Those walking bass lines, swinging rhythms and hipster vocalizing. No wonder Time magazine dubbed Rickie Lee Jones "The Duchess of Coolsville."
One of pop music's true originals, Jones has always been jazz-adjacent.
Her 1979 eponymous debut had shades of bohemian jazz. In 1991, on her "Pop Pop" covers album, she offered a couple of jazz standards like "I'll Be Seeing You." And she's since dropped other classics like "My Funny Valentine" into her recorded and concert repertoire.
This spring, Jones delivered her first collection of standards, the remarkably intimate, late-night "Pieces of Treasure," featuring mostly songs she learned as a kid from her father. For the project, she reunited with producer Russ Titelman, who helmed her debut, which led to her winning a Grammy for best new artist, and her splendid sophomore effort, "Pirates."
Before Jones, 68, returns to the Dakota this week for a program of standards, she Zoomed in from her New Orleans house.
Q: Two years ago when we talked about your terrific memoir "Last Chance Texaco," you said you were ready to record an album of original material. What happened?
A: I went to talk to Russ Titelman about doing it and he said, "No, let's make a jazz record." Those songs are there and they're waiting. When we're done working on this, I'll make a decision to make a piece of theater or I'll put out a record. It really depends on other people's interests because they bring the money for me to do the bigger things.
Q: What was it like working with Titelman again?
A: It was loving and kind and life-changing. It settled that long distance that had been between us for so many years and brought it to the now. And inexplicably we made another great piece of art together, which would seem unlikely that it would happen a second time. But it did. I feel like I'm a happier person now than when I began [the new album]. And I was happy when I began it.
Q: Russ said of you in a press release: "Her voice has always sounded a bit younger than it ought to. But on this recording the aging voice sounds even better to me than the younger one. There's a resonance and warmth in her lower register that wasn't there before." How do you react to that?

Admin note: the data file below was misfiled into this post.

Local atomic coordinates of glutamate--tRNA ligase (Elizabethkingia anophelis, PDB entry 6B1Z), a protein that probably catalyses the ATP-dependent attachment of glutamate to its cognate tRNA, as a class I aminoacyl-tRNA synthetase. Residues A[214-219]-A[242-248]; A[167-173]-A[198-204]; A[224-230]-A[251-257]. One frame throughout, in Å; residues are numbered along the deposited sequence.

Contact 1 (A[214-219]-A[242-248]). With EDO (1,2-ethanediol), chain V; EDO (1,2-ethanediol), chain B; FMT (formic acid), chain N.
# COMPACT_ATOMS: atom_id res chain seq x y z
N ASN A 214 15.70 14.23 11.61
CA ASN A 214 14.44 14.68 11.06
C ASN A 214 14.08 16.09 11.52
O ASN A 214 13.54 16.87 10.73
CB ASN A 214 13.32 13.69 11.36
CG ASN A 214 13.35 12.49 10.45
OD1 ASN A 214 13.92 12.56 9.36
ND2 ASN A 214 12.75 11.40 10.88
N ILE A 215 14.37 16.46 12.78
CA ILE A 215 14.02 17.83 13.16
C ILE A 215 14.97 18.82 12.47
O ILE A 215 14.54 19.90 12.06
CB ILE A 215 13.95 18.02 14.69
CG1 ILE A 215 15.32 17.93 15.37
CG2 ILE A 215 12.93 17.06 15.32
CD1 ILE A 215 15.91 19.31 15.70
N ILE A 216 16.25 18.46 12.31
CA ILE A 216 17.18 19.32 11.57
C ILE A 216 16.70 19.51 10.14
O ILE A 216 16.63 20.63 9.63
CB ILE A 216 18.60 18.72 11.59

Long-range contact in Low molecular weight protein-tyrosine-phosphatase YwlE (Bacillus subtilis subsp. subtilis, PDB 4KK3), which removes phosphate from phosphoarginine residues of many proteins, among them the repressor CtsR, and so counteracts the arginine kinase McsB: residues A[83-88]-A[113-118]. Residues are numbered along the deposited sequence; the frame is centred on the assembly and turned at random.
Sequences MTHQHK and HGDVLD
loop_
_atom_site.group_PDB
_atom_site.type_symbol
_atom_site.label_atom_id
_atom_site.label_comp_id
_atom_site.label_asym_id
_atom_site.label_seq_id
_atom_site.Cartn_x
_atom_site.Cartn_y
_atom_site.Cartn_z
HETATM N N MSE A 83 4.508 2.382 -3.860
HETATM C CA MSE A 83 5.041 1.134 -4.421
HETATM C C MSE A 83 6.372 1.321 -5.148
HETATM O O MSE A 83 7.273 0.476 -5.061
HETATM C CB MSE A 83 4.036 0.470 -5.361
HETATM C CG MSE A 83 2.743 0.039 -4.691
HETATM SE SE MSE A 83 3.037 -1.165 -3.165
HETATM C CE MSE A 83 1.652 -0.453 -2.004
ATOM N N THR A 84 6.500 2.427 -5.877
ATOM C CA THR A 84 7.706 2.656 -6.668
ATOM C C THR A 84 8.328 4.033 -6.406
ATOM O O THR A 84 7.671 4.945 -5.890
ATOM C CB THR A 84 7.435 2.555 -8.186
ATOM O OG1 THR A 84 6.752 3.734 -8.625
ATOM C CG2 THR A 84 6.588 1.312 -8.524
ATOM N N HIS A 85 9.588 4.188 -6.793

A: I think he believes that. He quite loved my younger voice, as well. There is a resonance and, in my estimation, there's an intimacy and confidence that comes with age. In a way, it can be a greater quality than the absolute control and sparkly stuff of youth.
Everything that we are comes through our voice as we sing. Sometimes our best selves show up when we're older, but our voice starts to age and quaver and you can't get out how much joy and love you have to give the world. But right now I'm still able to sing very well. And the spirit is coming through. I think that's what he's talking about.
Q: Talk about your relationship with jazz.
A: Coming in the door [at Warner Bros. Records] in 1979, it was a folk-rock highway, then it diverted into country-rock, they called it. As I was preparing to be signed and make my record, I knew what I wanted to present to people musically and as far as image. I did recognize that I was the guy out there interested in singing old jazz ballads. I felt that was something that made me unique. Bette Midler was doing a little bit of jazz but she was weaving it in this very campy and nostalgic thing of dressing up and doing an act. So when "Chuck E.'s in Love" hit it big, I felt I had a chance to integrate real jazz into my music and introduce it to the kids that came to the shows. Whatever my relationship with jazz, whether or not the jazz police acknowledged it, I've been part of helping to bring that music to people who otherwise wouldn't have listened to it. And that's a good thing, I think.
Q: What can we expect in concert at the Dakota?
A: I'll be bringing a jazz band. You'll get the new album and things I feel they can play well. We'll do a couple of the oldies, but this is a chance for me to not have to do that for a few months. I'm going to concentrate on not singing anything that I'm obliged to sing. Only what I feel like singing.
Q: What is it like to sing "Chuck E.'s in Love" these days?
A: I don't do it very often. It's a very hard song to pull off. People like it best when it sounds just like the record. No matter how you do it, it doesn't sound like the record. Even though I know they want to hear it, I know what's best for them. I don't play it unless I have background vocalists and three guitars and everybody who can make that song sound as good as it can. Because I do it with a little band and the guys can sing but it just sounds ragtag-y. I think it's not satisfying to people.
Q: How has living in New Orleans impacted your music?
A: It's coming much more freely now. There's music everywhere all the time. It's just as natural for people to be playing a trombone or a drum here as it is for people in Minnesota to go ice fishing. It all adds up to me being at ease with who I am and the fact that I can enjoy writing songs and I write them for a living. I don't have to do anything else but have fun all day long. I shouldn't make it so hard.
Q: You lived in Chicago for the first few years of your life. What's the most Midwestern thing about you?
A: My "R's." I have questionable R's. Sometimes I have a hard R. I played with it a lot because I didn't like the R I had when I was younger. A Chicago R.
Q: Which was the inspiration for Prince's song "Raspberry Beret" — the cover of your debut album or the cover of Joni Mitchell's "Hejira"?
A: I'm pretty sure I was the raspberry beret of those years.
Rickie Lee Jones
When: 6:30 & 8:30 p.m. Wed. & Thu.
Where: The Dakota, 1010 Nicollet Mall, Mpls.
Tickets: $50-$65, dakotacooks.com.